Little Lancing Day Nursery and Forest School

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About Little Lancing Day Nursery and Forest School

Name Little Lancing Day Nursery and Forest School
Ofsted Inspections
Address 5 Coombes Road, Lancing, BN15 0RJ
Phase Childcare on Non-Domestic Premises, Full day care
Gender Mixed
Local Authority WestSussex
Highlights from Latest Inspection

What is it like to attend this early years setting?

The provision is good

Children are warmly greeted by kind and caring staff. There are strong bonds between staff and children. All staff know children well, including their likes and dislikes as well as their routines.

This helps children to feel safe and secure at the provision. Staff have high expectations for children's learning and behaviour. Children have a clear understanding of the boundaries and what is expected of them.

They are curious and keen learners, who are eager to explore the nursery. Staff help children to learn about the natural world through their regular forest-school sessions. Children enjoy exploring the natural area ...and staff help to build on their skills, such as using tools, each week.

Staff celebrate each child's unique achievements and recognise that every child will have different needs.Children develop their imagination skills through play. They eagerly invite staff to join their play.

For example, children develop role play around being at the hairdressers as they enjoy styling the staff's hair. Children develop a love of reading that is skilfully supported by staff. For example, staff happily re-read favourite stories to children throughout the day.

What does the early years setting do well and what does it need to do better?

The passionate and dedicated manager has a clear vision for the provision. The manager explains that she wants to create a home from home for all children. This helps children and their families to feel included at the setting.

The manager has implemented an ambitious curriculum that is unique to the children in the setting and builds on what children know and can do. This supports children in making good progress from their individual starting points. However, there are occasional inconsistencies in some staff's understanding of the curriculum aims, which impact on the expectations for some children's overall learning and development.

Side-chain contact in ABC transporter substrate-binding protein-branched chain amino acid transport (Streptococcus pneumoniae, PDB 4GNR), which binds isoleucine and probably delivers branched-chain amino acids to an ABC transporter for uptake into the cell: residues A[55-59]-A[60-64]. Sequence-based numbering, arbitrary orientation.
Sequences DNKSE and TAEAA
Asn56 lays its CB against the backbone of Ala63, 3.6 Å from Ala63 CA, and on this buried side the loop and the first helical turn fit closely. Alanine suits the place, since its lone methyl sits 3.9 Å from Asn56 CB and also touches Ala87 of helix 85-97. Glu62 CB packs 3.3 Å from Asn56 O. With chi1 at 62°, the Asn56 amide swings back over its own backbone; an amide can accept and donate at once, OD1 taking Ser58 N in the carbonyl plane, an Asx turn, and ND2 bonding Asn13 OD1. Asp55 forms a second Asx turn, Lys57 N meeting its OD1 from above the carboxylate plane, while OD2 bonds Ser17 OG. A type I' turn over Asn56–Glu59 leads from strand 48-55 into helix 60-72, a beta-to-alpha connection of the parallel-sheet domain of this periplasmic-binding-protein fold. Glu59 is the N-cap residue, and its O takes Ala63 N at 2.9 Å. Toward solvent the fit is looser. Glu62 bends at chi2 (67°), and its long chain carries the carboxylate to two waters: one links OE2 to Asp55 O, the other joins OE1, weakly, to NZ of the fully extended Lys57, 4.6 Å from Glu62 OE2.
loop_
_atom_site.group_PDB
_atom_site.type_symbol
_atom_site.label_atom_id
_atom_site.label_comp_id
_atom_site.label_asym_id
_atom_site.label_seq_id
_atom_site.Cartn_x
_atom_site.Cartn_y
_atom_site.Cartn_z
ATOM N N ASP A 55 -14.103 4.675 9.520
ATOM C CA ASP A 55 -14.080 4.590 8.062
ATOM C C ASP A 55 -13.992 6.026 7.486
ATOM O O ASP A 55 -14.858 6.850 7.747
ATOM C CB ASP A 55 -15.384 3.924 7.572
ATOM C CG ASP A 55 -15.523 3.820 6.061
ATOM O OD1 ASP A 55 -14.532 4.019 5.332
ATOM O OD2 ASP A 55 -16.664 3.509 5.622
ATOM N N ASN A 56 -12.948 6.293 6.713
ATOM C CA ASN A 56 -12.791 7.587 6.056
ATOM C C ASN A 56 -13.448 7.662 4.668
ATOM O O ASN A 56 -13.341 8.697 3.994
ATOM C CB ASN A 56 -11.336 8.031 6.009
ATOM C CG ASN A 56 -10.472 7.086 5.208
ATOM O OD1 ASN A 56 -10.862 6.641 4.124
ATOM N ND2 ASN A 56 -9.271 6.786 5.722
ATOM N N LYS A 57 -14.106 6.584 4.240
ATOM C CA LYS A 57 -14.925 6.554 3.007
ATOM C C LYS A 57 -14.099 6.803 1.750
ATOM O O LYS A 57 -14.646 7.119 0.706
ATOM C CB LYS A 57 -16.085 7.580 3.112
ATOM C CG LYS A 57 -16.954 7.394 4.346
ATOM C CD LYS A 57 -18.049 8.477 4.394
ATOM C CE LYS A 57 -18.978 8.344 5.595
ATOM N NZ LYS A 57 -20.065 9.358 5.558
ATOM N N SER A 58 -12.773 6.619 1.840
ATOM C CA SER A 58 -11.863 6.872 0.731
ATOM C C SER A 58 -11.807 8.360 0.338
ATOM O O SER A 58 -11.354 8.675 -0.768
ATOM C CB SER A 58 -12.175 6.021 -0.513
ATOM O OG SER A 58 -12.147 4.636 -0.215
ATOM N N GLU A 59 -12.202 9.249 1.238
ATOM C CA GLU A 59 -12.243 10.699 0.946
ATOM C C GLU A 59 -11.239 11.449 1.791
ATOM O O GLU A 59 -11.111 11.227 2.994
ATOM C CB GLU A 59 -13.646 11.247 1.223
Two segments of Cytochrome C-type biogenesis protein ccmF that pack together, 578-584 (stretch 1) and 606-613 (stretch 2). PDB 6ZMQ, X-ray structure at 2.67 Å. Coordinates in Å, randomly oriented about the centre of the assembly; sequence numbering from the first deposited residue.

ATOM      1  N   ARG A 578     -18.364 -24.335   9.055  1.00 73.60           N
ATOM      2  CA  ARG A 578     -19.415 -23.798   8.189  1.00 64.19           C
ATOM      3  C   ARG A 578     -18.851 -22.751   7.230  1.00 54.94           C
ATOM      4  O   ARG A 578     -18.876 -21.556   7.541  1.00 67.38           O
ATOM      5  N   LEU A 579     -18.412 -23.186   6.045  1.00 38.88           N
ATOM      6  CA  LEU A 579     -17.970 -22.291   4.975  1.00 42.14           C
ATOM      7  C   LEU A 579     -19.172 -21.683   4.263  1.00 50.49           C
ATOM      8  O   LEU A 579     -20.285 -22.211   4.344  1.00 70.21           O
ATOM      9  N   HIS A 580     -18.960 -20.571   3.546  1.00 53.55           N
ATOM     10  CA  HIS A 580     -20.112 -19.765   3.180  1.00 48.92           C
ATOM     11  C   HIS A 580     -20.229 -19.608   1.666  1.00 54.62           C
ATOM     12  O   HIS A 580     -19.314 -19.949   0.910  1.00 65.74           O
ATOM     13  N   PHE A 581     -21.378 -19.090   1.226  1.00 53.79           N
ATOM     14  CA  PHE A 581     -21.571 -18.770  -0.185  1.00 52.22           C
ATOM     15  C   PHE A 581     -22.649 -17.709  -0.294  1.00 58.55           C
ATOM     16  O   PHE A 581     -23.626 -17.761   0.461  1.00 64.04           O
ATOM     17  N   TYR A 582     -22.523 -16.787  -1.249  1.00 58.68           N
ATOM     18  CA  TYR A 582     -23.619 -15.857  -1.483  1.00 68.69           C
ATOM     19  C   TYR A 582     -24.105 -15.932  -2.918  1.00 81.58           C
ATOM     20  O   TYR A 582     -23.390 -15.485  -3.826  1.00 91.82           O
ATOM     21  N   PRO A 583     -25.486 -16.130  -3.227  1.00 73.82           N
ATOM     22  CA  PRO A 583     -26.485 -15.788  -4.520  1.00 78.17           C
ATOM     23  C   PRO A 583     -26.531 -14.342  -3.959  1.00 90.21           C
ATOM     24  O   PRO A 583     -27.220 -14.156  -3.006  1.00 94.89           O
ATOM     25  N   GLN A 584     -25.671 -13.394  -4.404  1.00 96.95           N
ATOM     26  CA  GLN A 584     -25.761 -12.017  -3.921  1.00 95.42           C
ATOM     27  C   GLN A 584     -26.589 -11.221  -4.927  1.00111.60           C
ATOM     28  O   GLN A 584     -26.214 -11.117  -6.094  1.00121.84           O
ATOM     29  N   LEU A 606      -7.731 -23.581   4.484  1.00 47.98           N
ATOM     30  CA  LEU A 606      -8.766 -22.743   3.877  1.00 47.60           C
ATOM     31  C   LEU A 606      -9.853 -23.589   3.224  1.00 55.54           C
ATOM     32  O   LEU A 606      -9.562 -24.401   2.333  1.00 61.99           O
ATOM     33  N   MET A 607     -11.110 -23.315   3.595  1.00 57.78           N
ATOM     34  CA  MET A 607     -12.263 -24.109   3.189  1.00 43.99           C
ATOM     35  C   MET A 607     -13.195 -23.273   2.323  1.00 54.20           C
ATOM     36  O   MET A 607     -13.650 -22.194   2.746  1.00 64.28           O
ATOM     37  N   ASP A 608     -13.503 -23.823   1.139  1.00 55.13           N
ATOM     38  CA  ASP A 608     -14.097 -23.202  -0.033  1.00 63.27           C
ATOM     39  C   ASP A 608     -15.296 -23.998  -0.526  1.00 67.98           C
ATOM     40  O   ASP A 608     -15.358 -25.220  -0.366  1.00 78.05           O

Staff introduce children to a wide and broad vocabulary as they play. For example, as children play 'sound bingo', staff label the different objects clearly for children, such as 'fire alarm' and 'hammer'. In addition, staff model the correct pronunciation of words and give children time to respond during conversations.

As a result, children's language skills are supported well.Staff develop children's independence skills through their everyday routines. For example, children take pride in being able to put on their own waterproof clothing before heading outside.

This helps children to become confident in their skills and develops children's self-confidence and self-belief that they can do it.Children's hygiene needs are, sometimes, inconsistently met. For example, some children learn how to wipe their faces after snack.

However, sometimes, staff do not fully support them in ensuring that they have cleaned their faces entirely. In addition, some children are not fully supported in learning how to wipe their noses effectively. This impacts on children's understanding of good hygiene practices.

Staff skilfully teach children about emotions and empathy by building on children's interests. For example, while reading favourite stories, they talk about how the different characters feel throughout the story. Children are then able to relate this to their own experiences of emotions and this helps them to begin to label their different emotions.

Children with special educational needs and/or disabilities (SEND) have their needs meet well by staff. They adapt their provision as needed to ensure that children with SEND receive the support they need. For example, children take part in speech and language group activities to help to close the gap in their communication development.

Staff feel very well supported by the management team. They find that supervision meetings are helpful and aimed at supporting their well-being. As a result, staff are not overwhelmed by the workload and are able to share their thoughts and ideas with the management team.

Parents highly praise the provision. They comment on the good levels of communication between themselves and staff. Parents note that staff provide ideas for home learning, such as collecting natural items on an autumnal walk.

This supports children's ongoing learning and further develops the partnerships between parents and staff.


The arrangements for safeguarding are effective.Staff have a good understanding of their safeguarding roles and responsibilities.

They know the signs and symptoms that may indicate a child is at risk of harm. Staff know how to raise their concerns with their designated safeguarding lead and with the relevant local safeguarding partners. This includes staff knowing the process to follow in the event of an allegation against a member of staff.

The manager has a clear understanding of safe recruitment practices. This includes ensuring that staff are suitable to work with children through completing relevant checks, such as Disclosure and Barring Service checks.

What does the setting need to do to improve?

To further improve the quality of the early years provision, the provider should: build on staff's understanding of the curriculum aims review hygiene routines to ensure that staff consistently teach children good hygiene practices.

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